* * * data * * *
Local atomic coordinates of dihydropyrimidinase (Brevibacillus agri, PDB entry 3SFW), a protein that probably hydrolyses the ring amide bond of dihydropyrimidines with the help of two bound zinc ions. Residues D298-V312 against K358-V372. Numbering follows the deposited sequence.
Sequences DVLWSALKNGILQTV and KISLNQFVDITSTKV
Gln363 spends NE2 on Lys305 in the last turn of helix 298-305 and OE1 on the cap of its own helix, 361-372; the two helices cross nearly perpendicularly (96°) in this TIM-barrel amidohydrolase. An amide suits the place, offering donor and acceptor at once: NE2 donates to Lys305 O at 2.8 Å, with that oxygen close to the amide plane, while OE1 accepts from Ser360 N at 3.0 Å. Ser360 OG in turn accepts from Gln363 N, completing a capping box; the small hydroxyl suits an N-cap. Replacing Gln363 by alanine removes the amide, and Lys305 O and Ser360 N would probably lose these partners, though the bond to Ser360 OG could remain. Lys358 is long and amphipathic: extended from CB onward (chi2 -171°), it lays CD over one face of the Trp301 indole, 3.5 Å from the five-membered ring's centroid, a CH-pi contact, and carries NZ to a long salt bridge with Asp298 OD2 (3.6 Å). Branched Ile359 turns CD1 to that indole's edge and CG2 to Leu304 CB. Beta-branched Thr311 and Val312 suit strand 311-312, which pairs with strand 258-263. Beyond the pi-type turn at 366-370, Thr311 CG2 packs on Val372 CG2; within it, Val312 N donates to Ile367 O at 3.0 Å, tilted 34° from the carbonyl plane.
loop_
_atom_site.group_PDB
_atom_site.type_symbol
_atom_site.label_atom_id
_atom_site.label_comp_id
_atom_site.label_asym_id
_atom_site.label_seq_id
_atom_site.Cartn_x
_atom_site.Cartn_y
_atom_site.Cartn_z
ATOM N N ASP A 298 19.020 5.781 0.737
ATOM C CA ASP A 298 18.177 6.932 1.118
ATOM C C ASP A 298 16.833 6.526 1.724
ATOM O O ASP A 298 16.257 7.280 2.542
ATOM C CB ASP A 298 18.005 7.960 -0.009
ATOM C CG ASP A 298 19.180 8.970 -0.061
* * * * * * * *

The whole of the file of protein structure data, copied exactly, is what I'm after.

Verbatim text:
Local atomic coordinates of dihydropyrimidinase (Brevibacillus agri, PDB entry 3SFW), a protein that probably hydrolyses the ring amide bond of dihydropyrimidines with the help of two bound zinc ions. Residues D298-V312 against K358-V372. Numbering follows the deposited sequence.
Sequences DVLWSALKNGILQTV and KISLNQFVDITSTKV
Gln363 spends NE2 on Lys305 in the last turn of helix 298-305 and OE1 on the cap of its own helix, 361-372; the two helices cross nearly perpendicularly (96°) in this TIM-barrel amidohydrolase. An amide suits the place, offering donor and acceptor at once: NE2 donates to Lys305 O at 2.8 Å, with that oxygen close to the amide plane, while OE1 accepts from Ser360 N at 3.0 Å. Ser360 OG in turn accepts from Gln363 N, completing a capping box; the small hydroxyl suits an N-cap. Replacing Gln363 by alanine removes the amide, and Lys305 O and Ser360 N would probably lose these partners, though the bond to Ser360 OG could remain. Lys358 is long and amphipathic: extended from CB onward (chi2 -171°), it lays CD over one face of the Trp301 indole, 3.5 Å from the five-membered ring's centroid, a CH-pi contact, and carries NZ to a long salt bridge with Asp298 OD2 (3.6 Å). Branched Ile359 turns CD1 to that indole's edge and CG2 to Leu304 CB. Beta-branched Thr311 and Val312 suit strand 311-312, which pairs with strand 258-263. Beyond the pi-type turn at 366-370, Thr311 CG2 packs on Val372 CG2; within it, Val312 N donates to Ile367 O at 3.0 Å, tilted 34° from the carbonyl plane.
loop_
_atom_site.group_PDB
_atom_site.type_symbol
_atom_site.label_atom_id
_atom_site.label_comp_id
_atom_site.label_asym_id
_atom_site.label_seq_id
_atom_site.Cartn_x
_atom_site.Cartn_y
_atom_site.Cartn_z
ATOM N N ASP A 298 19.020 5.781 0.737
ATOM C CA ASP A 298 18.177 6.932 1.118
ATOM C C ASP A 298 16.833 6.526 1.724
ATOM O O ASP A 298 16.257 7.280 2.542
ATOM C CB ASP A 298 18.005 7.960 -0.009
ATOM C CG ASP A 298 19.180 8.970 -0.061